Senator Don Harmon (Oak Park): “This issue has been litigated several times already, and we have our answer – only the state, not local governments, can create right-to-work laws. The governor’s veto was nothing more than a continuation of his radical anti-union agenda. Today’s override will ensure that workers across the state retain the fair representation they deserve.”

    Senator Kwame Raoul (Chicago): “The governor likes to claim that he’s pro-business, but he supports measures that are anything but. Everyone loses when right-to-work laws are in place. We cannot improve the business climate of Illinois if we implement laws that lower wages and strip away workers’ rights.”

     

     

  • Senate votes to override Rauner veto of MAP, college funding (AUDIO)

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  • Silverstein extends work, wage rights for domestic workers

    Silverstein domesticA measure sponsored by State Senator Ira Silverstein (D-Chicago) to establish provisions for overtime, wages, days off and other protections for Illinois domestic workers passed in the Senate Executive Committee today.

    Dubbed the Domestic Workers’ Bill of Rights, House Bill 1288 defines what constitutes domestic work and expands rights for this class of workers from which they are now exempt. Four state laws would be amended to include domestic workers: The Minimum Wage Law, The Illinois Human Rights Act, The One Day Rest in Seven Act and The Wages of Women and Minors Act.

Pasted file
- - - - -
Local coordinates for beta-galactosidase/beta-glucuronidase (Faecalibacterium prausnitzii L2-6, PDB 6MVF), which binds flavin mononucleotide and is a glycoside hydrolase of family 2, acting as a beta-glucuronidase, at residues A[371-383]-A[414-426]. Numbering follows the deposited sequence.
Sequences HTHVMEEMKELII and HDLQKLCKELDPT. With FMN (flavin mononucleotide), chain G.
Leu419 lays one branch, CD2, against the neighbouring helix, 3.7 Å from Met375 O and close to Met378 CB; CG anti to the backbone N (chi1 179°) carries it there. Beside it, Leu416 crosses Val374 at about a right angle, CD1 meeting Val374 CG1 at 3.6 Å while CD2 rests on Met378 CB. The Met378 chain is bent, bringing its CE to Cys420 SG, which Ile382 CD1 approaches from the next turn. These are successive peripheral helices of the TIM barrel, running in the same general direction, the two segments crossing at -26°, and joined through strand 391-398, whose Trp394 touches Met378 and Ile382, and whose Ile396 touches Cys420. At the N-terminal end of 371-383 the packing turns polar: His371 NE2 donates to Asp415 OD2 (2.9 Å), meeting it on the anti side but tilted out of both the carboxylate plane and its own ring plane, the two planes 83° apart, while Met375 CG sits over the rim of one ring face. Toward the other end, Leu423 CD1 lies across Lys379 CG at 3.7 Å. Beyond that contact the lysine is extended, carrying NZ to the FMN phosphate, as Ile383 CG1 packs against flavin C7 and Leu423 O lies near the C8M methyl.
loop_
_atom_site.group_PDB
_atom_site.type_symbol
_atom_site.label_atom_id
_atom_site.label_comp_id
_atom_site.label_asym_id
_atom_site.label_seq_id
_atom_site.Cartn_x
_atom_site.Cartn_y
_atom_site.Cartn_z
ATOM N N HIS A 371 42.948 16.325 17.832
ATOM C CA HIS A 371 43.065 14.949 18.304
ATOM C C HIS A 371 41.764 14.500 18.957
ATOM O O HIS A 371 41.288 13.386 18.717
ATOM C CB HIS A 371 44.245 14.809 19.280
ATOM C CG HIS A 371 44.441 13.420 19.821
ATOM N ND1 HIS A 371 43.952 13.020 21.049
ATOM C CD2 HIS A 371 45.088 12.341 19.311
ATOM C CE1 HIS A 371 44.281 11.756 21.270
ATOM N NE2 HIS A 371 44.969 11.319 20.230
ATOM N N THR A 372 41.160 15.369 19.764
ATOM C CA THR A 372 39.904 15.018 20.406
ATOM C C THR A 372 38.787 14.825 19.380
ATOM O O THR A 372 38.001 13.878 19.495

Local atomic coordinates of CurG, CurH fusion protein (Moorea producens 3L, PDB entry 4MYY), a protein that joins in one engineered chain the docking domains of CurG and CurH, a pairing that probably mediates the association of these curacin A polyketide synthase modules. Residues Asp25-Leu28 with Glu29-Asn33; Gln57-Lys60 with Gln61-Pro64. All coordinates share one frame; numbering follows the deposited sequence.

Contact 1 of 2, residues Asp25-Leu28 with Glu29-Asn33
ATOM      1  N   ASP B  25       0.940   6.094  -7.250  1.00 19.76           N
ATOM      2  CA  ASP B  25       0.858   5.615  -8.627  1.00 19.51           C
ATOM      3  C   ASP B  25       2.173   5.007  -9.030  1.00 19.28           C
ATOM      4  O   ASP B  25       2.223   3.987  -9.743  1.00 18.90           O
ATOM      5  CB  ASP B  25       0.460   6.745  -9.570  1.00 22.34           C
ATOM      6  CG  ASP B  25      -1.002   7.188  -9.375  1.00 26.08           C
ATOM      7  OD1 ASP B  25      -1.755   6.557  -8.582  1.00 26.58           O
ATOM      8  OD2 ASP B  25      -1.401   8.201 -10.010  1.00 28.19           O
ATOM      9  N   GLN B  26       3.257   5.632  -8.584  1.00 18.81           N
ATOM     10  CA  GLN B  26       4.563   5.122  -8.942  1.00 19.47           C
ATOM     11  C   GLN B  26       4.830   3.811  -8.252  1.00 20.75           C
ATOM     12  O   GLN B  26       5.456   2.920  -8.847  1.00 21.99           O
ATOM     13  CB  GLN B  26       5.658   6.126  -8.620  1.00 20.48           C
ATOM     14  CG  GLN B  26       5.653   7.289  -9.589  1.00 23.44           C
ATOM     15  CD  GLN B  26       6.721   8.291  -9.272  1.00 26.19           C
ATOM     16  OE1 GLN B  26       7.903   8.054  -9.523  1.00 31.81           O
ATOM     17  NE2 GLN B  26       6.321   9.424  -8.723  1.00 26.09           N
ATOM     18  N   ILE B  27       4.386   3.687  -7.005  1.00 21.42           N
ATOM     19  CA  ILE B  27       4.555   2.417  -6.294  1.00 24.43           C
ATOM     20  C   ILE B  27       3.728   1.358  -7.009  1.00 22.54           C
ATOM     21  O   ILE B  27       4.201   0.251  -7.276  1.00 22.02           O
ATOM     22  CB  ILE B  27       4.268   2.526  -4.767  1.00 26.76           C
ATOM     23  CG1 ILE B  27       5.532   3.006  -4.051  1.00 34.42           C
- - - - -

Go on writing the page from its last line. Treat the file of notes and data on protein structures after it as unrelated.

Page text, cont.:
• Silverstein extends work, wage rights for domestic workers

    silverstein domesticSPRINGFIELD – A measure sponsored by State Senator Ira Silverstein (D-Chicago) to establish provisions for overtime, wages, days off and other protections for Illinois domestic workers passed in the Senate today.

    Dubbed the Domestic Workers’ Bill of Rights, House Bill 1288 defines what constitutes domestic work and expands rights for this class of workers from which they are now exempt. Four state laws would be amended to include domestic workers: The Minimum Wage Law, The Illinois Human Rights Act, The One Day Rest in Seven Act and The Wages of Women and Minors Act.

  • Silverstein files measure to regulate social media political ads

    silverstein 030117SPRINGFIELD –Political ads on social media platforms would be regulated to disclose their sources and funders if a new measure sponsored by Senator Ira I. Silverstein (D-Chicago) becomes law.

    Senate Bill 2251 was filed this week and would extend the same requirements for disclosure regarding print, TV and radio advertising to social media political ads.

    “Social media is immediate and far-reaching,” Silverstein said. “Just because it is new media doesn’t mean it shouldn’t fall under the same requirements for existing media in terms of disclosing who funded, prepared and distributed the material. Voters deserve to know what organizations are behind all political ads.”

    Attention to online political ads has grown in recent months after Facebook admitted that accounts connected to Russia purchased politically contentious ads ahead of the 2016 presidential election. An estimated $100,000 purchase targeted audiences in swing states with no disclosure about the sources of those ads.

    “A recent Facebook ad falsely attacked an Illinois Senate colleague with no clear means of pursuing the source,” Silverstein said. “The laws must apply to online ads as they do everywhere else to keep our elections fair.”